With the holiday season upon us, many businesses and individuals send and receive gifts that cross borders. Whether you are sending corporate gifts to clients and vendors, online shopping or receiving gifts by mail from family and friends, you should be aware of a few details with regards to holiday gifts and cross-border shipping.
A. Sending holidays gifts from a business to a business
1. Don’t let customs clearance catch your recipient by surprise.
When sending a business gift, the receiver of the gift should not have to be responsible for customs clearance charges. Especially since they will not have the required information of the item being gifted in order to complete the customs entry. Arrange for customs clearance through your customs broker. Even though these are free, non-solicited gifts, they will require clearing customs and payment of all applicable duties and taxes.
Customs clearance requirements:
The gift will need to be accompanied by a pro-forma invoice, including all of the same required information as a commercial import. You must also declare an accurate commercial value for the product, as the Canada Border Services Agency (CBSA) does not accept inaccurate valuation.
2. Alcohol and spirits can be more expensive when shipping internationally.
Importing alcohol into Canada is subject to high duty and excise tax rates, and the import must be routed through a board, commission, officer, or governmental agency legally authorized to sell intoxicating liquor. If gifting liquor is a must, try contacting a winery or liquor store in the Canadian domestic market to purchase from and ship on your behalf.
3. Select the right gift basket.
If purchasing prepackaged gift baskets, be aware of its contents. Certain items such as meats, cheeses, fish and plant products require additional certificates, licenses, permits, and often carry high levels of applicable duties, making it extremely difficult to process such small quantities of these items contained in these gifts. We suggest giving gift baskets made up of items such as cookies, chocolates, coffee, crackers, oils, candles, etc., and avoid anything made from animal or animal products.
The bottom line:
If your organization is sending gifts cross-border, be prepared to treat them like every other export that is moved across international borders.
B. Shopping for holiday gifts online.
Many shoppers are choosing to stay away from the crowds, and are turning to online shopping these days. Be aware that the vast majority of online purchases are shipped from a non-domestic market (international) and will be required to clear through customs.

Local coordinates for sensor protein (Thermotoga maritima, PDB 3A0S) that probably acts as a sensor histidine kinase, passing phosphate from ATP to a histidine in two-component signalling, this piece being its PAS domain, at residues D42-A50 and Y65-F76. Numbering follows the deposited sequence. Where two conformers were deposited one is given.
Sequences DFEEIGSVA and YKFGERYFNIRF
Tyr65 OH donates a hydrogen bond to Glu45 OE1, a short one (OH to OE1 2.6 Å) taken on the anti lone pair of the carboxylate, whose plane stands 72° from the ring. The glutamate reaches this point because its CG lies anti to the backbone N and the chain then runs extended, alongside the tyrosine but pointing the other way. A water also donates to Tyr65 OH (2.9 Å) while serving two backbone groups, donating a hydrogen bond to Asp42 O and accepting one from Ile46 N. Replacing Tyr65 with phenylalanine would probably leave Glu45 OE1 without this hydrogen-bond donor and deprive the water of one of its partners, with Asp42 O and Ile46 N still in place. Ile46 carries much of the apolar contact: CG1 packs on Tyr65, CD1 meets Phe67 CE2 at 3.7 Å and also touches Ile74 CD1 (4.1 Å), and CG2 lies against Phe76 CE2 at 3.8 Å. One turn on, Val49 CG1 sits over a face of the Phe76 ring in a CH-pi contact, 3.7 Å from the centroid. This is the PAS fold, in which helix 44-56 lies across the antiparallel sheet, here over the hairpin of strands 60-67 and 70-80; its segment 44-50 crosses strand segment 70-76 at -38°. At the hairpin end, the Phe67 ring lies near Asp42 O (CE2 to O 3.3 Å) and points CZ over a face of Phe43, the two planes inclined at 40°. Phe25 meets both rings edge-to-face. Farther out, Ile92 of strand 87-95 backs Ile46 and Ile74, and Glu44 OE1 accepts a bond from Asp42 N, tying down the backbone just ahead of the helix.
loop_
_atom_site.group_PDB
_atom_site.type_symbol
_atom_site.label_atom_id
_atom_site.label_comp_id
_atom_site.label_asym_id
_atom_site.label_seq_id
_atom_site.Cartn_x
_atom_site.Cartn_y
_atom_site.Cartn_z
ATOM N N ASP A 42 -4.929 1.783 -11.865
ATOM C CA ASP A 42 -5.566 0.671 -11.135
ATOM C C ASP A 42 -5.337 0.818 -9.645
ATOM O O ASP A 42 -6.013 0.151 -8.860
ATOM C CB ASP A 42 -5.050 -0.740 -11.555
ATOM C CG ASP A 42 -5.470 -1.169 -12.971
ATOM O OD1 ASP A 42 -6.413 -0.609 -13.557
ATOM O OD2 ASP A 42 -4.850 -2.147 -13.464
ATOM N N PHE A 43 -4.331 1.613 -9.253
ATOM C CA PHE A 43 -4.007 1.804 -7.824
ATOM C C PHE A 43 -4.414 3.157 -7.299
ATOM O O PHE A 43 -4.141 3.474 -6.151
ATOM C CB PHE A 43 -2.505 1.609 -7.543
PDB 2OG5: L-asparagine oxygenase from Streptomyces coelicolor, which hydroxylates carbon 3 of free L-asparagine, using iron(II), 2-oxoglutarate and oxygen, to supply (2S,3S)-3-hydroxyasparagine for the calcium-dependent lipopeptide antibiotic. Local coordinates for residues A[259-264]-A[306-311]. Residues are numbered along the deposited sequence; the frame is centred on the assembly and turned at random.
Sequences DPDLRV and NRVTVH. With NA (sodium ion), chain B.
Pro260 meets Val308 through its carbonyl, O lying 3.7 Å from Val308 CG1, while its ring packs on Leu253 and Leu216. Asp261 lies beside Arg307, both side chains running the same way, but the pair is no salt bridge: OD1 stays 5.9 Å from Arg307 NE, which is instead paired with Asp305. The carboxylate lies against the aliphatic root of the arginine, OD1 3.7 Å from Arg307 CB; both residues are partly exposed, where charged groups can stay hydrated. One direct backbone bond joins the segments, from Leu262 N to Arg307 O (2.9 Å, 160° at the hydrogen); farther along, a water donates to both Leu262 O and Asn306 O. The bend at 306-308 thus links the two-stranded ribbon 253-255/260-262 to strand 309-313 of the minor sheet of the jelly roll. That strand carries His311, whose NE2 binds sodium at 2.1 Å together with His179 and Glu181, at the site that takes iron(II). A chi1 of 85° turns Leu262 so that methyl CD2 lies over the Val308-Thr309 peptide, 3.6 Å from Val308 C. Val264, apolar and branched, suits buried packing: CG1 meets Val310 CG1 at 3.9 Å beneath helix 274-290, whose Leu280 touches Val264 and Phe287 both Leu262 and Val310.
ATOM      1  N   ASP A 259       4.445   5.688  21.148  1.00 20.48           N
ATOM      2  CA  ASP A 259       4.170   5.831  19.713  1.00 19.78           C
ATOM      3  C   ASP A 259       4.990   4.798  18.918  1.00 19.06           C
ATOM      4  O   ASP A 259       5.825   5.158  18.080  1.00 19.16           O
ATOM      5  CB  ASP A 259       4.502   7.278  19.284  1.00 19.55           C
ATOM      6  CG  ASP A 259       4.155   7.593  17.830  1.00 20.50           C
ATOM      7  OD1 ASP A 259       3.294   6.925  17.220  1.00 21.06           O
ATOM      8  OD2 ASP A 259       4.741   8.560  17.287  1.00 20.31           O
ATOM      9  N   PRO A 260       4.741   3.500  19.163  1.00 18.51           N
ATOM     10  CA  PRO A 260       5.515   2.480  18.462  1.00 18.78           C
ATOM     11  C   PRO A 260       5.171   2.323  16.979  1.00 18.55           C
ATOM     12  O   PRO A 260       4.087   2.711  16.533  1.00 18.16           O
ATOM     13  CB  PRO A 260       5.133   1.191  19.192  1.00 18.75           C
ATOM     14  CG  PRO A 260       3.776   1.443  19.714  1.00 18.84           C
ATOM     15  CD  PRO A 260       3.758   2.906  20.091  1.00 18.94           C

Check the online store’s or seller’s terms of sale and delivery
Confirm who is required to pay for the customs clearance – the seller or purchaser. If the purchaser is responsible for the customs clearance you will need to be prepared to pay all applicable duties and taxes when the item moves across the border. If the shipment is sent by mail and valued under $60.00 CAD, then there is the potential for the Canadian Border Service Agency (CBSA) to allow the shipment to enter Canada without duties and taxes being paid.
Customs clearance requirements:
Although it will be a personal, non-commercial entry, in order to process the import you will be required to provide an invoice, including country of origin of the product, currency, and a complete description of the product(s) being shipped.
C. Mailing personal gifts to family and friends.
If you have friends or relatives who live abroad and are mailing you gifts, please ensure that they properly qualify the item as a gift and include a customs declaration.
Here are some things to keep in mind:
- For an item to qualify as a “gift”, a friend or relative must send it to you personally and include a card or other notice indicating that it is a gift.
- If you receive an imported gift by mail that is worth $60 CAD or less, you will not have to pay duty or tax on it.
- If the gift is worth more than $60 CAD, you will have to pay any applicable duties and taxes on any amount over $60 CAD. For example: If a relative sends you a gift worth $200 CAD, you will pay any applicable duty, GST or HST and PST on $140 CAD.
Certain items do not qualify for the $60CAD gift exemption and are listed below:
- alcoholic beverages
- advertising material
- items sent by a business
Please also note that the $60 CAD gift exemption cannot be combined with the $20 CAD exemption that is available on most items valued at $20 CAD or less.
*These guidelines are applicable all year round, and are not specific to the holiday season.
Need assistance with shipping your holiday gifts into Canada this season? Pacific Customs Brokers can help. Contact our Client Services team for questions or a quote.
Will you be shipping Christmas gifts cross-border this year? Have questions? Leave them in our comments section below.